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There is a terminology issue, of course, as far as whether one defines Christian belief as "conforming to the historic Christian creeds" (whether that be literally, metaphorically, spiritually, metaphysically, or whatever), or more broadly as "belonging to the total history of Christian theological reflection." Obviously, definition #2 is the strong progressive version. However, while version #1 runs the risk of being too rigid and exclusive, #2 runs the opposite risk of leaving too little theological self-definition for Christianity. Sometimes, in an effort to escape rigid versions of #1 (Billy Graham style theology, for example), people rush to embrace #2, when a more nuanced version of #1 is really all that is needed.

 

Christology affords a good illustration. I've said before that, like most progressives, I don't believe in a literal virgin birth, a literal empty tomb, or the literal eternal preexistence of the human being Jesus of Nazareth. I might be tempted therefore to adopt one of the other theological views of Jesus, like Nestorianism, Arianism, Docetism, or any of the views you presented in your original post. However, in the process of doing so, I also lose whatever spiritual or metaphysical truth might be embedded in the Chalcedonian definition of the two natures of Christ, and one could argue that this truth is crucial to a distinctively Christian view of the world -- or at the very least, worthy of recognition for its profound significance to Christian thought. Likewise the doctrine of the Trinity.

 

My $.02, for what it's worth, is that these two doctrines are very poorly understood by most Christians (traditional and progressive alike), as far as their true spiritual meanings. This causes a buffet-style approach where you draw up a menu and everybody chooses what sounds good to them. But these doctrines aren't just simple surface claims: they're invitations to enter into a spiritual mystery. A deeper exploration of them would go a long way towards a common understanding. Some day I'll get around to doing it!

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I've really come to appreciate the concept of the Trinity, but not because it IS or IS NOT Biblical. Arguments can definitely be made from the Bible for both views, but to me, that is beside the point.

 

My "metaphysical meanderings" have brought ME to the concept of the Trinity independently of what the Bible has to say about the matter. The fact that that happened to ME, independent of overt outside influences, made me go "A-Ha! No wonder the church fathers and the writer of John conceptualized God as a Trinity!"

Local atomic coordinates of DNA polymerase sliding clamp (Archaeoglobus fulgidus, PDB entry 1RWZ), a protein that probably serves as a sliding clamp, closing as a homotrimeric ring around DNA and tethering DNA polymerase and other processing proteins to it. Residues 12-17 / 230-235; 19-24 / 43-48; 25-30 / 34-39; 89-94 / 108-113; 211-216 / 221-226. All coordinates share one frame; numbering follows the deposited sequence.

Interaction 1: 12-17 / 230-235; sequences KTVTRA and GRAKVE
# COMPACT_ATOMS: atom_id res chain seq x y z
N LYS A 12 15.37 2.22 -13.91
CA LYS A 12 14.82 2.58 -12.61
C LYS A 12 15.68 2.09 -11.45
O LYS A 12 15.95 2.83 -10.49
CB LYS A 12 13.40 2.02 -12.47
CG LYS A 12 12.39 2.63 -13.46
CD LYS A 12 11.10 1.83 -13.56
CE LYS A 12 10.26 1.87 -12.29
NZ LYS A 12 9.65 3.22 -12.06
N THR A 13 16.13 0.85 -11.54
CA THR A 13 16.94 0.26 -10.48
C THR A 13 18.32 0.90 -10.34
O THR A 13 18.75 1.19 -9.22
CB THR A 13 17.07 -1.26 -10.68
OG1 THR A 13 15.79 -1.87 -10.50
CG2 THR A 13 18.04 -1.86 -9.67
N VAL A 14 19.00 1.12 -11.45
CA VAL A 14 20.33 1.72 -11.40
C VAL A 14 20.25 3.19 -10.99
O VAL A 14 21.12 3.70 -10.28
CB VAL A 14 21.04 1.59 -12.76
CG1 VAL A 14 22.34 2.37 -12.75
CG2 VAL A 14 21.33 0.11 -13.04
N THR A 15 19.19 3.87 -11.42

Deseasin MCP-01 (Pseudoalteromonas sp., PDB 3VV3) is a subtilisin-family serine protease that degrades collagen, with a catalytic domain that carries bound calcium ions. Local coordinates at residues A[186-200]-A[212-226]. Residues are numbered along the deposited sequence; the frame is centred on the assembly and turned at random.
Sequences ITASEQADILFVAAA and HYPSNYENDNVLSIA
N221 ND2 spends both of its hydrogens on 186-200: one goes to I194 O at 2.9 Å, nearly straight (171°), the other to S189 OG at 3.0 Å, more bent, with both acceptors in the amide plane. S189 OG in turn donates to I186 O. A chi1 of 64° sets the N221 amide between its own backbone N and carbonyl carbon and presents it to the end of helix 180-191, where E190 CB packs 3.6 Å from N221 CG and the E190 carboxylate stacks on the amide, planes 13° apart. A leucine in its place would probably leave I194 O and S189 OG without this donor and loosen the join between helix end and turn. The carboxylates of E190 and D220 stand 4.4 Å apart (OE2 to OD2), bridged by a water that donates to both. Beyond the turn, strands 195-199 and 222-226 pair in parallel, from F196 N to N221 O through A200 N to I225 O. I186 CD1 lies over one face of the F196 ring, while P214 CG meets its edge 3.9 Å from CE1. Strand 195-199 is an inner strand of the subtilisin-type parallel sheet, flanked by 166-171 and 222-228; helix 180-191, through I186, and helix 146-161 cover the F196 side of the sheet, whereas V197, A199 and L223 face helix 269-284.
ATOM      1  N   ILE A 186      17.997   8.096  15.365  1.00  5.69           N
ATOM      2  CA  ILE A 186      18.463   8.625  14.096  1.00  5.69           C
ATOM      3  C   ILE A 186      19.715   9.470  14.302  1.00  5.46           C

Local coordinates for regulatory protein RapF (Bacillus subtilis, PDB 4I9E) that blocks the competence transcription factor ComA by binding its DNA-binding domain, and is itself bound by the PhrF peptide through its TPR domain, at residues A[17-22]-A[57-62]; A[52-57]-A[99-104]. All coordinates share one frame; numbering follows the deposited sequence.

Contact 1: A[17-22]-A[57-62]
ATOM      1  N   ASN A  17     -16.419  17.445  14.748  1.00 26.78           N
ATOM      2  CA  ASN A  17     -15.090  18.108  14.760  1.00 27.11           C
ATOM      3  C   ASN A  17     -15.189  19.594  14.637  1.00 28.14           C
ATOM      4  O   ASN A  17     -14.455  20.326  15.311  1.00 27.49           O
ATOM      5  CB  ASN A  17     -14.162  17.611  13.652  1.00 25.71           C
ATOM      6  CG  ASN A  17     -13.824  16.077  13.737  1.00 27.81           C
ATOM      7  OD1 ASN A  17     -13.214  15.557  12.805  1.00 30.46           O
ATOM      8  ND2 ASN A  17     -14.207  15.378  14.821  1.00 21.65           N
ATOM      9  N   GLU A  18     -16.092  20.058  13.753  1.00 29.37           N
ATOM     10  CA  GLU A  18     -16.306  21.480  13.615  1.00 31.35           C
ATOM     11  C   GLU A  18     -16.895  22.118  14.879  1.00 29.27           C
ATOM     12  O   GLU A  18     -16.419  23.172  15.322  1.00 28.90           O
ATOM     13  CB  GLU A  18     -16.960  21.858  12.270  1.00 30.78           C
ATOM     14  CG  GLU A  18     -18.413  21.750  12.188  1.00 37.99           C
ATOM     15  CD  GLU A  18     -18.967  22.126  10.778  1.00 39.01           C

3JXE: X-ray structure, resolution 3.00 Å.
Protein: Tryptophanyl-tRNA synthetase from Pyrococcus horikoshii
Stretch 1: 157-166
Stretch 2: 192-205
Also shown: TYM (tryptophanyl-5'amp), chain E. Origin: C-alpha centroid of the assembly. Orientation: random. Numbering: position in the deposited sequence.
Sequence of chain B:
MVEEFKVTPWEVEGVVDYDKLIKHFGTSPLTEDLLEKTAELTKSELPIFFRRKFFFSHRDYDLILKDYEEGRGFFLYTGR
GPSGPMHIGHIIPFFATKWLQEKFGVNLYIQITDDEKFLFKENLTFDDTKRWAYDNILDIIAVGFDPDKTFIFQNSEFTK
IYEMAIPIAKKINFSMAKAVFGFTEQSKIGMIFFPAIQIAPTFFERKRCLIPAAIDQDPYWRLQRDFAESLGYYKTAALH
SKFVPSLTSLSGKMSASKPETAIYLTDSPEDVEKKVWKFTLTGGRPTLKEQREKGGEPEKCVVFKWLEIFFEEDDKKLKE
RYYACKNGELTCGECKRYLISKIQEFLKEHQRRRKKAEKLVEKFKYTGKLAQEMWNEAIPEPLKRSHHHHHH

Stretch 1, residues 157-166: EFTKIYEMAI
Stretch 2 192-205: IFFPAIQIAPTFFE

I've come to appreciate that the early church fathers were philosophers as much as they were theologians. I've come to appreciate that the Church traditions can carry as much truth as the Bible.

 

JW's have a very literal interpretation of the Trinity that they then set out to demolish. It's a strawman actually, as most early church tradition does not teach or conceive of the Trinity in such black and white terms.

 

I truly appreciate the Eastern Orthodox view of the Trinity, which thru Theosis is more of a "Plurality" - All of mankind, all of creation, was created in order to be joined to God, to become part of the Trinity. All of mankind is the "Son" of God.

 

PS - I don't mean to imply that I don't think the Bible is very important to Christian theology. It is. However, I have come to appreciate that the Christian Church PREDATES the Christian Scriptures. :)

Edited by AletheiaRivers
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4 versions of views of Jesus in Christianity:

 

1. Trintarian= Jesus was and is God and Savior

 

2. Divinatarian=Jesus is NOT God but was the first being created directly by God through whom all other things in the universe were created and is Savior

 

3. Bibical Unitarianism= Jesus had no pre-life in heaven before being born as a human on earth but when he was resurrected he was then elevated to God's right hand man and thus became our savior.

 

4. Unitarianism=Jesus was neither God nor divine was fully human was an adopted son of God but is not Savior.

 

FredP Today, 09:11 AM Post #4

 

"Definition #2 is the strong progressive version. However, while version #1 runs the risk of being too rigid and exclusive, #2 runs the opposite risk of leaving too little theological self-definition for Christianity. "

 

I have found that defination #1 is thee most popular accepted in of course all of Protestantsim and Catholics both right and left and moderate, and the it is #4 that is the second most popular and from what I gathered, thee single most popular and accepted belief amounf Liberal Christians. And I honestly do not think that the vast majority of neither the far fundamental right, the moderate middle nor the liberal religious left even KNOW about the existence of any other beliefs accept #1 and #4. #2 DOES exist..but no body offical gave this belief a name..untill I gave it one. The only reason why 'I' even came to known that #3 exists is become I researched long and hard on the web untill I learned about it..Otherwise, I would not have known.